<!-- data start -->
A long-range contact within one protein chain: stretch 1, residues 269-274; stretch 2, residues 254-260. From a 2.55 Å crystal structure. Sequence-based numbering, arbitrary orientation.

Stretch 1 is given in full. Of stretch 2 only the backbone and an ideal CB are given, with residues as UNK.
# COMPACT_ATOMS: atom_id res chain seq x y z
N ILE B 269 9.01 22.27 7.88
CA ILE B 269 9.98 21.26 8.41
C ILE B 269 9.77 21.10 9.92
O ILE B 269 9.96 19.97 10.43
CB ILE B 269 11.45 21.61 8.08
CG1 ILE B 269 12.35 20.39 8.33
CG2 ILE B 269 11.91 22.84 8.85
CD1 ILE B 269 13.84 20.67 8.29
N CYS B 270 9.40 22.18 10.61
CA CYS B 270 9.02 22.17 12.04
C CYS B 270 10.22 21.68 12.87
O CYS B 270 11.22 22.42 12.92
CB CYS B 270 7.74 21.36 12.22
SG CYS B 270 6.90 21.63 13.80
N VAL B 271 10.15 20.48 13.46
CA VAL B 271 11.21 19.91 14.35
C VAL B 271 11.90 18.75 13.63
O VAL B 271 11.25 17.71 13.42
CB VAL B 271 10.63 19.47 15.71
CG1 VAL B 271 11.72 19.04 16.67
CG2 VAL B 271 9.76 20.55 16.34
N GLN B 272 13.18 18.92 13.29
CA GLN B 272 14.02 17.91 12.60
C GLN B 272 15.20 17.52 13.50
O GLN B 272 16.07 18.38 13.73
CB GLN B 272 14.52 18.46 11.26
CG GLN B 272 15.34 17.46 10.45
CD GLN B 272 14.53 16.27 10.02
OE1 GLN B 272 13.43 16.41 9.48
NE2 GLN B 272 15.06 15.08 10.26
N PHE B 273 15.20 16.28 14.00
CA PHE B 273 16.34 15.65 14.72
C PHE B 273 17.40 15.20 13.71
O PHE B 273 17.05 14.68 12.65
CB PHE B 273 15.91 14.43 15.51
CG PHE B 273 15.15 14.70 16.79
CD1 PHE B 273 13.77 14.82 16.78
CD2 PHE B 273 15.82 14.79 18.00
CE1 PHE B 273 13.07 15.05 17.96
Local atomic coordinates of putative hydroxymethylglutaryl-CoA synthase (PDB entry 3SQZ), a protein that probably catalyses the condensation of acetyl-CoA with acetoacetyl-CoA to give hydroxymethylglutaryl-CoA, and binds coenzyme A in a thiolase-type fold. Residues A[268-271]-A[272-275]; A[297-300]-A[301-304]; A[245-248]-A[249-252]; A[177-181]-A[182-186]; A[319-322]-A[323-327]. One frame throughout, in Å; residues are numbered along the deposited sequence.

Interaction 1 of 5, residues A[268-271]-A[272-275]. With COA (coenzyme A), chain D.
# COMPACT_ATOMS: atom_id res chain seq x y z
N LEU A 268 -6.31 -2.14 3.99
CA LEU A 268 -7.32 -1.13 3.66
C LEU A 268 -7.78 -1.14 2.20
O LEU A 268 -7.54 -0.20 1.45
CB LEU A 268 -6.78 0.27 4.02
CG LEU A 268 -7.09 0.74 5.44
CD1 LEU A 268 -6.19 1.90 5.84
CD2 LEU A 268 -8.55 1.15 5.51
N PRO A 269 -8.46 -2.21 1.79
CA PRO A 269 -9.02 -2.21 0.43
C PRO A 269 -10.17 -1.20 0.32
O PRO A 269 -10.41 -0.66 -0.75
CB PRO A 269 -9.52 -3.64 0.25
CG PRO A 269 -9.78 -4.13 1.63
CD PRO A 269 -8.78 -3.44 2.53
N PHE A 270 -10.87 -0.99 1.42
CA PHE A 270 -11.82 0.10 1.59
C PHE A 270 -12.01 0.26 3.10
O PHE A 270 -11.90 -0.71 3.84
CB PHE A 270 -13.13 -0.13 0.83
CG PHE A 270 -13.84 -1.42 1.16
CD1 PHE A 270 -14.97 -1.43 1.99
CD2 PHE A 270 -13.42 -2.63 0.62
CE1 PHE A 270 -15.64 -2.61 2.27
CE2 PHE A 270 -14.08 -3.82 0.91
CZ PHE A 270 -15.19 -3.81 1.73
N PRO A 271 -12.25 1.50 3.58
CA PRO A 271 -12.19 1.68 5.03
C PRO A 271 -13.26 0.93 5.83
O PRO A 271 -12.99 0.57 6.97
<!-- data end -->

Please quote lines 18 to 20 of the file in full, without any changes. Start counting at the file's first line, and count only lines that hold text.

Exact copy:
N VAL B 271 10.15 20.48 13.46
CA VAL B 271 11.21 19.91 14.35
C VAL B 271 11.90 18.75 13.63